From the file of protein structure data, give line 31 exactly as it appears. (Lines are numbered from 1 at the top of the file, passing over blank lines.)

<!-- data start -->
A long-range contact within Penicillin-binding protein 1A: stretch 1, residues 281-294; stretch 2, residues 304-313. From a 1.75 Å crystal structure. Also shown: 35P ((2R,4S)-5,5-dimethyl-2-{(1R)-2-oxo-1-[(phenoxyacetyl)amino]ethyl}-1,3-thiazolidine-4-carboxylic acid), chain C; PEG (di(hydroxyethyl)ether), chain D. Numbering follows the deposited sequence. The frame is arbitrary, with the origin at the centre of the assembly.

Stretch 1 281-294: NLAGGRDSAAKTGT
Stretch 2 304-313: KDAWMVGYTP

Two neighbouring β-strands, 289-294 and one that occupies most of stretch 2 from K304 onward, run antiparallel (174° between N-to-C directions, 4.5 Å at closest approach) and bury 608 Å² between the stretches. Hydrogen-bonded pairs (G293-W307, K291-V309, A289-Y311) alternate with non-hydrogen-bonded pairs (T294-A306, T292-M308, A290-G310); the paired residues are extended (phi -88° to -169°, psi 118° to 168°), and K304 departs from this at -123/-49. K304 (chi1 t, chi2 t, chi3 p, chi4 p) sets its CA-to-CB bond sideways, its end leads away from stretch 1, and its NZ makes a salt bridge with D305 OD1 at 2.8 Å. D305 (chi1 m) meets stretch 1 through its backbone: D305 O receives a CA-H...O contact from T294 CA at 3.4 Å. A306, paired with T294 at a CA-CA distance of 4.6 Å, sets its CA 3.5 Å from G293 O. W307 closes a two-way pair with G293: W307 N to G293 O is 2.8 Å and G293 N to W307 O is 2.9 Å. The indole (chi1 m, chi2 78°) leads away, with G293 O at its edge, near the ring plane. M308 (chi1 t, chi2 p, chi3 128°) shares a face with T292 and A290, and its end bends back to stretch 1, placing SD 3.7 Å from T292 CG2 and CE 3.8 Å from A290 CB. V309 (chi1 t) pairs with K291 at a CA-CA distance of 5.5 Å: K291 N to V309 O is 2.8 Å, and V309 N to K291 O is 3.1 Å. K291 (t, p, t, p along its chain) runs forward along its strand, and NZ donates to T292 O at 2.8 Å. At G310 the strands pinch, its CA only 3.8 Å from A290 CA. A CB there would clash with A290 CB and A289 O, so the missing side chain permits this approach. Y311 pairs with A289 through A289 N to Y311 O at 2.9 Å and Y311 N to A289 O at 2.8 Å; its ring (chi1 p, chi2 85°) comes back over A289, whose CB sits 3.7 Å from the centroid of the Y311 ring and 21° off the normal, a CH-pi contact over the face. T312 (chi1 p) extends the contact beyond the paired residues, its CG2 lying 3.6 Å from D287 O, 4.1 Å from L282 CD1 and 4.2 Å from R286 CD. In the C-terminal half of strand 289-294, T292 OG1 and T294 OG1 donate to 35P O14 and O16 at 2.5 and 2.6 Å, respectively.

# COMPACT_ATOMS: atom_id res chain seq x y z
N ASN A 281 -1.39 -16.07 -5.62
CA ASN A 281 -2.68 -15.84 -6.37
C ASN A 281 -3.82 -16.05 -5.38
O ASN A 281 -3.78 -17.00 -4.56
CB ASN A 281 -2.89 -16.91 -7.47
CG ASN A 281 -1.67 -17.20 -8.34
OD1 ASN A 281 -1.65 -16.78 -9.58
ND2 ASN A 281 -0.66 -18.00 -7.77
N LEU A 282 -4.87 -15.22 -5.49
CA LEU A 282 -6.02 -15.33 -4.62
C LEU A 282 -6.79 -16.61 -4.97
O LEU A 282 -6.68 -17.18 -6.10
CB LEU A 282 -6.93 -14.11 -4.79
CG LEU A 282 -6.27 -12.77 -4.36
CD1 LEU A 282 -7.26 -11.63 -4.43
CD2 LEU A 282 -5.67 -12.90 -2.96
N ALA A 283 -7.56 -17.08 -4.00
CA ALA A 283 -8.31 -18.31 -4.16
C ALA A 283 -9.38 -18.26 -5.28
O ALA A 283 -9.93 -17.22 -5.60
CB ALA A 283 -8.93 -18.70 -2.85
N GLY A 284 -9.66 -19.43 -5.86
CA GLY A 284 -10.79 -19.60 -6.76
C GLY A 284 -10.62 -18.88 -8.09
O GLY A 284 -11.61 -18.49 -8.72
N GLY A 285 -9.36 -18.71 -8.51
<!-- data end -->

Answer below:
N GLY A 285 -9.36 -18.71 -8.51